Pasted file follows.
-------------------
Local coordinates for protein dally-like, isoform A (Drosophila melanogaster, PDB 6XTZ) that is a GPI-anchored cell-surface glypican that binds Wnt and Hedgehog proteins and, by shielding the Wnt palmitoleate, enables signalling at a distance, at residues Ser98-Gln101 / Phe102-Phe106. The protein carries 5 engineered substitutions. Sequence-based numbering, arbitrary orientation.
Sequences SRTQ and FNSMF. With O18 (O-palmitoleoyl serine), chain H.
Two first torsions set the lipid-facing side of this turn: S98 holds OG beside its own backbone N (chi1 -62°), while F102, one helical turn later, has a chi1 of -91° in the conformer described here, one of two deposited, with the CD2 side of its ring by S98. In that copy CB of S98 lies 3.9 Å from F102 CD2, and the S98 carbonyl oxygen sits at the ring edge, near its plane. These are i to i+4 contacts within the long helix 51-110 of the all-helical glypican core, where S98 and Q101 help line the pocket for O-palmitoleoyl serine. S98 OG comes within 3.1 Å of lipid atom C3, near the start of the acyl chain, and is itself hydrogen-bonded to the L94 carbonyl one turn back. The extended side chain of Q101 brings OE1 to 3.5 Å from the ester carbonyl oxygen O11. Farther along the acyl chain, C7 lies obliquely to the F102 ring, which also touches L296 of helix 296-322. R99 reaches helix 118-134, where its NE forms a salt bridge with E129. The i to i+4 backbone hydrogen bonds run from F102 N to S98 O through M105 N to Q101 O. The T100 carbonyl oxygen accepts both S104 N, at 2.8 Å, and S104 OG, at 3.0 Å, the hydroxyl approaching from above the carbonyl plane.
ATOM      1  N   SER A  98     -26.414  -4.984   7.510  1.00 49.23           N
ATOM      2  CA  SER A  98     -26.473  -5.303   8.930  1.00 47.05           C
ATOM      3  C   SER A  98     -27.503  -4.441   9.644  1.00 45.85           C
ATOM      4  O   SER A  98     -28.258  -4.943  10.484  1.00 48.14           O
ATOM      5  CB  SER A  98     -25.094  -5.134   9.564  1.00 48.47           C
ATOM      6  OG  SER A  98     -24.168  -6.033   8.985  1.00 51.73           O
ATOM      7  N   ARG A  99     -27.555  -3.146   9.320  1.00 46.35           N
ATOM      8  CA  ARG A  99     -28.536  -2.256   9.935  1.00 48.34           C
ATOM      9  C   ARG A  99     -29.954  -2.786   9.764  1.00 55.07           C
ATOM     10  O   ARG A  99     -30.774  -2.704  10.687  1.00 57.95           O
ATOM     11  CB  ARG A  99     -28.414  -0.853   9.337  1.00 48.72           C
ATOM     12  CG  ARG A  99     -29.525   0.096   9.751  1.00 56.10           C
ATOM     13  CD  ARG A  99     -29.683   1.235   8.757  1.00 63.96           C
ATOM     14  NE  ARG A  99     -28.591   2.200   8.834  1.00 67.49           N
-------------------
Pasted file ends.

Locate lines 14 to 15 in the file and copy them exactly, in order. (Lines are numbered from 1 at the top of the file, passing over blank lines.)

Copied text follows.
ATOM     11  CB  ARG A  99     -28.414  -0.853   9.337  1.00 48.72           C
ATOM     12  CG  ARG A  99     -29.525   0.096   9.751  1.00 56.10           C